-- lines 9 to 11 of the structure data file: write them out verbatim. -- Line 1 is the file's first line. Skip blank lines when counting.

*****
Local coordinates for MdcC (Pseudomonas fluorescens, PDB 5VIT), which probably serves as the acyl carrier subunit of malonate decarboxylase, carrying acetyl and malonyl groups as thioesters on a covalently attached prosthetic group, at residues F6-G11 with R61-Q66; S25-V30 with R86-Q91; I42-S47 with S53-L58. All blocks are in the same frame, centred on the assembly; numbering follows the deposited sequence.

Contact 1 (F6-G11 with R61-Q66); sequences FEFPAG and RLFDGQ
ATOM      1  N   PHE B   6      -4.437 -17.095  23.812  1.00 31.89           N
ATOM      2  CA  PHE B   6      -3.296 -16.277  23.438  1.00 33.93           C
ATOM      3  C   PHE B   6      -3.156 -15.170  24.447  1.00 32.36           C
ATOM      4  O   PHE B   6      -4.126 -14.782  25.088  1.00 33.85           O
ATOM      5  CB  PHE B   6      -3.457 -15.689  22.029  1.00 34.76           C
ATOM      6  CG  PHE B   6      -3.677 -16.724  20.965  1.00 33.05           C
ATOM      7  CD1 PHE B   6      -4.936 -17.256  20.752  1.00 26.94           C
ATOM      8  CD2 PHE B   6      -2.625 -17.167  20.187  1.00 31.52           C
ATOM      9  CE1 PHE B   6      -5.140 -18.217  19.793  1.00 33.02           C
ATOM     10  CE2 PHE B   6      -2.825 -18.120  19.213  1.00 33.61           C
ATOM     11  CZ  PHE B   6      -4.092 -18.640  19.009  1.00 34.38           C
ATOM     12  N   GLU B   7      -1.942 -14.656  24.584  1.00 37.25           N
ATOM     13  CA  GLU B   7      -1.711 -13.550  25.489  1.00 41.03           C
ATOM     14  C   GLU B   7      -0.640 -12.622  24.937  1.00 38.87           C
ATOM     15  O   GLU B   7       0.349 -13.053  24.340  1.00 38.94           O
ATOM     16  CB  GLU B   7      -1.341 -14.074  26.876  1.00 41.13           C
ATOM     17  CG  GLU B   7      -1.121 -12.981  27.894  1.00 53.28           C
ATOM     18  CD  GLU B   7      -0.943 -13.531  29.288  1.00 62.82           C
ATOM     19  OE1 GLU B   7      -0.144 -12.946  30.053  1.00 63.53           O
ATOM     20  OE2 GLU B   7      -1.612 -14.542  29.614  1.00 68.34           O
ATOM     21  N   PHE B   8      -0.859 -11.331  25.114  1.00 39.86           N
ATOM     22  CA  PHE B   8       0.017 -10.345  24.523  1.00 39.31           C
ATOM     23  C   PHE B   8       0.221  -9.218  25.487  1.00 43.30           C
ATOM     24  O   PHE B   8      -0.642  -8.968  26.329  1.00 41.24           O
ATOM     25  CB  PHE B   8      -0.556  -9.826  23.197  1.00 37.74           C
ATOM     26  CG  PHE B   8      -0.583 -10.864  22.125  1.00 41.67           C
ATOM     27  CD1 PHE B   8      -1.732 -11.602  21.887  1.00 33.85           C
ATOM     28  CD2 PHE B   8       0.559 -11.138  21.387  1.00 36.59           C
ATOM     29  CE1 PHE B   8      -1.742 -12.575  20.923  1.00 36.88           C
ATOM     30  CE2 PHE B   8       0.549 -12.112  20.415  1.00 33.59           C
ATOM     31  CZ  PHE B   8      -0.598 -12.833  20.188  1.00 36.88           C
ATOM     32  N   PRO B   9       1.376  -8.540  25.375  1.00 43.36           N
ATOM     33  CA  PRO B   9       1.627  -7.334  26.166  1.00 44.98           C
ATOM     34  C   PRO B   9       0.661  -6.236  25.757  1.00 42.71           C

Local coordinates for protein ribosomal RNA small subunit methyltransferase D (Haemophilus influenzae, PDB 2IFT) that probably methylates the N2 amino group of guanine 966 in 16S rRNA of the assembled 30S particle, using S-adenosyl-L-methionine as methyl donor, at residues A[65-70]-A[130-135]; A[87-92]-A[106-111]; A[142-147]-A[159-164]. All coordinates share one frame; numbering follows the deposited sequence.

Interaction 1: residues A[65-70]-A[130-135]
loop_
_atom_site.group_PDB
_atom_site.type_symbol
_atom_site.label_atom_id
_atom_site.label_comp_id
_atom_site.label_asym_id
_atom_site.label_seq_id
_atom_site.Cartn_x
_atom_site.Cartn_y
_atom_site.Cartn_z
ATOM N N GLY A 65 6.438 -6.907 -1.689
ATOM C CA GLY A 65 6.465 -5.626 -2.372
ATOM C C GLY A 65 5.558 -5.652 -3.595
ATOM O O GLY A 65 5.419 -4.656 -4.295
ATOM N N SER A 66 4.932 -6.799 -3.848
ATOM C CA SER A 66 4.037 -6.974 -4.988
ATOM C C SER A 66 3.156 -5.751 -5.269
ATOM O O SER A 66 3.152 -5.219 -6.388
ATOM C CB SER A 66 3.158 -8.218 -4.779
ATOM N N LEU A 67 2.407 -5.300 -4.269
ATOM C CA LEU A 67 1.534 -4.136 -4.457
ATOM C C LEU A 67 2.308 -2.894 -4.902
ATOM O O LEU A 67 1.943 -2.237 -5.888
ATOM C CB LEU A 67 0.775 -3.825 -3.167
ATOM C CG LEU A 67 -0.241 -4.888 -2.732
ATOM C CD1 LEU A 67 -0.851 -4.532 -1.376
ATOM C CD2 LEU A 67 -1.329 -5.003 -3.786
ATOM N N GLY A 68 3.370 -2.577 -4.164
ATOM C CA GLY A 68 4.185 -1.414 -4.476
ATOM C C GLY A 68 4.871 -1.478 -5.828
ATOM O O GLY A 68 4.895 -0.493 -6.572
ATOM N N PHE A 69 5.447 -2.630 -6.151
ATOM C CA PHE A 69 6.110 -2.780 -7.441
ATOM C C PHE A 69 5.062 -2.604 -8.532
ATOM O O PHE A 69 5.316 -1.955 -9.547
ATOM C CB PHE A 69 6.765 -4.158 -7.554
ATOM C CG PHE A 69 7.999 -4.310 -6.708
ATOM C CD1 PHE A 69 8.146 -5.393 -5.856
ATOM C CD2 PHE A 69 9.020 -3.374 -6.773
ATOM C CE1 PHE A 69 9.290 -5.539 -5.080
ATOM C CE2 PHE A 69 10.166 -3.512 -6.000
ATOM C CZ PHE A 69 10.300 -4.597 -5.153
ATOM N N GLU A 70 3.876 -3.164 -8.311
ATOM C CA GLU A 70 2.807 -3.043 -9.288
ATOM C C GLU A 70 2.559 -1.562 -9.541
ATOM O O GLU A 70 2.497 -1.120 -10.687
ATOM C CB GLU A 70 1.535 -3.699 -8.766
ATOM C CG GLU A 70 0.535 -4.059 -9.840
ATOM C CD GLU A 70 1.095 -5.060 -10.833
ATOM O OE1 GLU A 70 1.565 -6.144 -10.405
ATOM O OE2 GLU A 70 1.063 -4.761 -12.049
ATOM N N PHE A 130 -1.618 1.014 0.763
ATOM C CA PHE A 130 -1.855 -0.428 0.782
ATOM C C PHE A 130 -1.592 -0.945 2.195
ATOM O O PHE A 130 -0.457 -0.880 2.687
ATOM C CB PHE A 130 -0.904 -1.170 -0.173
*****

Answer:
ATOM      7  CD1 PHE B   6      -4.936 -17.256  20.752  1.00 26.94           C
ATOM      8  CD2 PHE B   6      -2.625 -17.167  20.187  1.00 31.52           C
ATOM      9  CE1 PHE B   6      -5.140 -18.217  19.793  1.00 33.02           C